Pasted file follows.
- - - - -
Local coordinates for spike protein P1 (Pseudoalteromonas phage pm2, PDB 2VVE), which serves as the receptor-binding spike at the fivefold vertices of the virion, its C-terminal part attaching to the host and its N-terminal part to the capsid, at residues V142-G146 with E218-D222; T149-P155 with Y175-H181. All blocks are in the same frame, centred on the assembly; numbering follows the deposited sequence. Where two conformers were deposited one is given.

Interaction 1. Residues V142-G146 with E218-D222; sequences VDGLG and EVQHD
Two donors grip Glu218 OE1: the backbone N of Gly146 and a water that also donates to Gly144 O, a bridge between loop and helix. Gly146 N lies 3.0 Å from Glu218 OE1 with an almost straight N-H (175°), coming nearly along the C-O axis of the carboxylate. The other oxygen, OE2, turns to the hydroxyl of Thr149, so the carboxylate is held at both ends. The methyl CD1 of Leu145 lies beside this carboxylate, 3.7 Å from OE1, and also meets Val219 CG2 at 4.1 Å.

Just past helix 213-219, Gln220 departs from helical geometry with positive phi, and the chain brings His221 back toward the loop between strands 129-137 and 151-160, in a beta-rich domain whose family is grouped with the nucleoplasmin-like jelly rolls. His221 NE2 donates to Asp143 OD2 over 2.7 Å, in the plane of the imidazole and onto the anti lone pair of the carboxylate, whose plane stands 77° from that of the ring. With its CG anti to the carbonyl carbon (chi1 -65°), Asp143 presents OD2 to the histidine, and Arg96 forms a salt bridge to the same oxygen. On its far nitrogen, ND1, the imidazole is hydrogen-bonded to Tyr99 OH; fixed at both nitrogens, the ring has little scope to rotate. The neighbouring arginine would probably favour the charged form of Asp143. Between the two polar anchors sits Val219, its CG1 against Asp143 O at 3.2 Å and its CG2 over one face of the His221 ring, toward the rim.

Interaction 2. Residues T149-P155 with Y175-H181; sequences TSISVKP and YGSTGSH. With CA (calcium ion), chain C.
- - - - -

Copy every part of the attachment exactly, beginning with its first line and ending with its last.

Local coordinates for spike protein P1 (Pseudoalteromonas phage pm2, PDB 2VVE), which serves as the receptor-binding spike at the fivefold vertices of the virion, its C-terminal part attaching to the host and its N-terminal part to the capsid, at residues V142-G146 with E218-D222; T149-P155 with Y175-H181. All blocks are in the same frame, centred on the assembly; numbering follows the deposited sequence. Where two conformers were deposited one is given.

Interaction 1. Residues V142-G146 with E218-D222; sequences VDGLG and EVQHD
Two donors grip Glu218 OE1: the backbone N of Gly146 and a water that also donates to Gly144 O, a bridge between loop and helix. Gly146 N lies 3.0 Å from Glu218 OE1 with an almost straight N-H (175°), coming nearly along the C-O axis of the carboxylate. The other oxygen, OE2, turns to the hydroxyl of Thr149, so the carboxylate is held at both ends. The methyl CD1 of Leu145 lies beside this carboxylate, 3.7 Å from OE1, and also meets Val219 CG2 at 4.1 Å.

Just past helix 213-219, Gln220 departs from helical geometry with positive phi, and the chain brings His221 back toward the loop between strands 129-137 and 151-160, in a beta-rich domain whose family is grouped with the nucleoplasmin-like jelly rolls. His221 NE2 donates to Asp143 OD2 over 2.7 Å, in the plane of the imidazole and onto the anti lone pair of the carboxylate, whose plane stands 77° from that of the ring. With its CG anti to the carbonyl carbon (chi1 -65°), Asp143 presents OD2 to the histidine, and Arg96 forms a salt bridge to the same oxygen. On its far nitrogen, ND1, the imidazole is hydrogen-bonded to Tyr99 OH; fixed at both nitrogens, the ring has little scope to rotate. The neighbouring arginine would probably favour the charged form of Asp143. Between the two polar anchors sits Val219, its CG1 against Asp143 O at 3.2 Å and its CG2 over one face of the His221 ring, toward the rim.

Interaction 2. Residues T149-P155 with Y175-H181; sequences TSISVKP and YGSTGSH. With CA (calcium ion), chain C.